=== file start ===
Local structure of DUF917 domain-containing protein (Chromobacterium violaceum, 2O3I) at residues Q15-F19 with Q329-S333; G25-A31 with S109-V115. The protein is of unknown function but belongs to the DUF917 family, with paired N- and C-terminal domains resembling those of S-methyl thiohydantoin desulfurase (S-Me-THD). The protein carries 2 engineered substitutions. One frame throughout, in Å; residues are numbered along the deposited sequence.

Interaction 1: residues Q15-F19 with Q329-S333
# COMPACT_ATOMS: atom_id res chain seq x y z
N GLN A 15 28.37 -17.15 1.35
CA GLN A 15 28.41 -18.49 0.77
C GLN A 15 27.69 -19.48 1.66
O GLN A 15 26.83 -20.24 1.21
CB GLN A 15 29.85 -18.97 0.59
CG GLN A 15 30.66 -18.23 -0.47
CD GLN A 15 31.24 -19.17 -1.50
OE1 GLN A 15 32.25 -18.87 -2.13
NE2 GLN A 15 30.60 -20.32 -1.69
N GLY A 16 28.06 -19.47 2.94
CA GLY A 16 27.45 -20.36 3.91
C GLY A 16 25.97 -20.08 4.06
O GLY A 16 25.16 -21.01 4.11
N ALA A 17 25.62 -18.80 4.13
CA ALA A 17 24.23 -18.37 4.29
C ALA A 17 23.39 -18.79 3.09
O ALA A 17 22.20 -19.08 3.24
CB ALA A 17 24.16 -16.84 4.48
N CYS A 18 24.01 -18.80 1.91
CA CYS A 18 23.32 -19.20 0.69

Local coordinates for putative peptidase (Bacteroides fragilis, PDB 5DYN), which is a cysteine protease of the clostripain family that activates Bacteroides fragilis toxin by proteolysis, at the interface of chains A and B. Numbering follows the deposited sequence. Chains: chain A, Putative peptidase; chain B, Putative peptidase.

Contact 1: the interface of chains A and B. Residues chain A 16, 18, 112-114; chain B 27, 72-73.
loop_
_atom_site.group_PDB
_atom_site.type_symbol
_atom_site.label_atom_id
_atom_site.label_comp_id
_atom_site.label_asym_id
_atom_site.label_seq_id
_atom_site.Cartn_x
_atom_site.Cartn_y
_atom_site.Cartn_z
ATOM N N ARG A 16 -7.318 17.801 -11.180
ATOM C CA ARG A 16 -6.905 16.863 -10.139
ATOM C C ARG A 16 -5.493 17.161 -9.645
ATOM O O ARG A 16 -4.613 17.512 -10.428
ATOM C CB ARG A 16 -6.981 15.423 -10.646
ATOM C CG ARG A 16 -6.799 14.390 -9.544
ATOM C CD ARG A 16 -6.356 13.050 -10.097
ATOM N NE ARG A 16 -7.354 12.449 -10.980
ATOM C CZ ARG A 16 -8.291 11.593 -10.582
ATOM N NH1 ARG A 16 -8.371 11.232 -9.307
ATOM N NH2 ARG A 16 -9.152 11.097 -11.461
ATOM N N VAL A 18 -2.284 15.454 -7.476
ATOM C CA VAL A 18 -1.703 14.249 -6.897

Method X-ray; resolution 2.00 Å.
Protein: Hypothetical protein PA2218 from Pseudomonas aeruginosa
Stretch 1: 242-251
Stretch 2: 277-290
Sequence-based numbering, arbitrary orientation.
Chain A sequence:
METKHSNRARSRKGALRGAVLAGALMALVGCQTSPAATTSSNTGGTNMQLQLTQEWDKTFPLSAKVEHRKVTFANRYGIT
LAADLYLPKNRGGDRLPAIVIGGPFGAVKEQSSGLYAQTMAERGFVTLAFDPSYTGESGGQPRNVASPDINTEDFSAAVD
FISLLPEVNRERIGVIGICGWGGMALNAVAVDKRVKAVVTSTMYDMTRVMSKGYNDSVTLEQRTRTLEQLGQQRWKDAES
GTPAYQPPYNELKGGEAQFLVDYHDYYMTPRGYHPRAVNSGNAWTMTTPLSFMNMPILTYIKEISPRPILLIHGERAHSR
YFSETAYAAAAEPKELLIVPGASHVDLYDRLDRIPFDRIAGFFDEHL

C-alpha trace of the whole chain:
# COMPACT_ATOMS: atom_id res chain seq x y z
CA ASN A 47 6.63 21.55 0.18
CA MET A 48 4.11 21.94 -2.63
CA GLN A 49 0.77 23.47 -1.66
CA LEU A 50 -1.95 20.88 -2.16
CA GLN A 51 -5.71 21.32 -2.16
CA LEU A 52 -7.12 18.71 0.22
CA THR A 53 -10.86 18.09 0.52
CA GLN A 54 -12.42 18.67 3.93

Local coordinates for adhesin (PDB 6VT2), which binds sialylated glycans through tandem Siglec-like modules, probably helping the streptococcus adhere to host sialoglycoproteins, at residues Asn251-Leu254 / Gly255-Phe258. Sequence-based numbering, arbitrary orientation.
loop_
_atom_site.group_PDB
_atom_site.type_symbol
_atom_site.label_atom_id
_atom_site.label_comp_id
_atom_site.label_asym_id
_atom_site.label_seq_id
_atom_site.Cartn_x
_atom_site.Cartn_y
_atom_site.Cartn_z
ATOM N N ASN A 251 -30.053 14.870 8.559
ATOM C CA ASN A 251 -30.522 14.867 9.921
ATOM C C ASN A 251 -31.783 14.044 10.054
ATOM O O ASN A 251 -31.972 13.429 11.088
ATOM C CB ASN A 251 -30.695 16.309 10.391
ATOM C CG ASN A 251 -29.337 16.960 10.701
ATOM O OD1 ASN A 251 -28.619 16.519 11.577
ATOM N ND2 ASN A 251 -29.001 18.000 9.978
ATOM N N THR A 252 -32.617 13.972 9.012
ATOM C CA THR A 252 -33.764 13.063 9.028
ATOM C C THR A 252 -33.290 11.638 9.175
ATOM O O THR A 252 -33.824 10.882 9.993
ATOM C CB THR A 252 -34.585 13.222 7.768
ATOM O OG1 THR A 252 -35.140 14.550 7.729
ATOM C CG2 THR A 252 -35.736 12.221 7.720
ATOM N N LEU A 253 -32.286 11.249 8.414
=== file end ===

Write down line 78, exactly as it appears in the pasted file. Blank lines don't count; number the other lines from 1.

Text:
_atom_site.Cartn_x